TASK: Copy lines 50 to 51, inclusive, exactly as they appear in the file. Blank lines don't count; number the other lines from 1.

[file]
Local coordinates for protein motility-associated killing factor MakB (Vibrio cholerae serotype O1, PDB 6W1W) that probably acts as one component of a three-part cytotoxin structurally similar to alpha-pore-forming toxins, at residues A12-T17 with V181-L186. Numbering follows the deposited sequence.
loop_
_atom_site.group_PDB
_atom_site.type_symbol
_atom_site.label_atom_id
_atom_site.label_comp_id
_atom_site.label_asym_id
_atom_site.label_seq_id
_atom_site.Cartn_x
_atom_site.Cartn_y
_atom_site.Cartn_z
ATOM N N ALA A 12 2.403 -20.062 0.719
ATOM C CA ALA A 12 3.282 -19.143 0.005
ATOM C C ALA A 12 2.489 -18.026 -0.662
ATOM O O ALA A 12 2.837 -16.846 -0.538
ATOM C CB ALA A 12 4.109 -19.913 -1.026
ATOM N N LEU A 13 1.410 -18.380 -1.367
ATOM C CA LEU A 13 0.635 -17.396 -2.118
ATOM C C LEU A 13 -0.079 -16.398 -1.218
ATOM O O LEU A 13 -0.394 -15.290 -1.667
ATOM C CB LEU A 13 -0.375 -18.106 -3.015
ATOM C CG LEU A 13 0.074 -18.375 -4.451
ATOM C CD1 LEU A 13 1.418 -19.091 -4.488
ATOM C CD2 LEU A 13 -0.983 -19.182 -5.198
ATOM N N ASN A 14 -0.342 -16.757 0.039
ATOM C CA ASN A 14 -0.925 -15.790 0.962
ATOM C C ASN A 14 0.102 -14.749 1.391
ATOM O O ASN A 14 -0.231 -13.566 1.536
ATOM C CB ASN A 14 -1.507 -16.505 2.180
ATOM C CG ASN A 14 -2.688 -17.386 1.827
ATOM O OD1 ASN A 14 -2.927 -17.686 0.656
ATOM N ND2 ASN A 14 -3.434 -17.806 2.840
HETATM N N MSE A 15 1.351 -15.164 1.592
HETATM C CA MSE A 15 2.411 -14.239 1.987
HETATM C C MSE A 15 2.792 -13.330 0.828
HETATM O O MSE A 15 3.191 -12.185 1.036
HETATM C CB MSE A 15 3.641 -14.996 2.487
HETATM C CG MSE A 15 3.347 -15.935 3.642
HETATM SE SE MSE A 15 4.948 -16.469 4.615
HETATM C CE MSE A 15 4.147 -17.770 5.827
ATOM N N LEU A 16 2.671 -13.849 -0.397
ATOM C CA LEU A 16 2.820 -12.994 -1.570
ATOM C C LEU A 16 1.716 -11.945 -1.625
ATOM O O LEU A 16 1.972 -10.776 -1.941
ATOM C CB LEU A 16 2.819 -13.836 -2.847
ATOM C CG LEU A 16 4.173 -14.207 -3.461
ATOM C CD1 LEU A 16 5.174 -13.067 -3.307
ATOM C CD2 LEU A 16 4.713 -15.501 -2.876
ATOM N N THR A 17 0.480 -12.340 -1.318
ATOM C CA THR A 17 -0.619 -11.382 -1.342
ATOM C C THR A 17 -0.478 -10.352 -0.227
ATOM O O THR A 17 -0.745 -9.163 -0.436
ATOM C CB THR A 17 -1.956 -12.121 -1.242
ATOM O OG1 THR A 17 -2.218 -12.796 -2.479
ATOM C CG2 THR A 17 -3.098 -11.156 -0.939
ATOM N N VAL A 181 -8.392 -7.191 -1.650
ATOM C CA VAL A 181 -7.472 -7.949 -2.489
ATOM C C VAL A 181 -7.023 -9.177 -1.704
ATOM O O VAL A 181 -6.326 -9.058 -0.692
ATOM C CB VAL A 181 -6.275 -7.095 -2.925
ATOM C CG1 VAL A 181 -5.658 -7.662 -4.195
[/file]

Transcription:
ATOM C CA THR A 17 -0.619 -11.382 -1.342
ATOM C C THR A 17 -0.478 -10.352 -0.227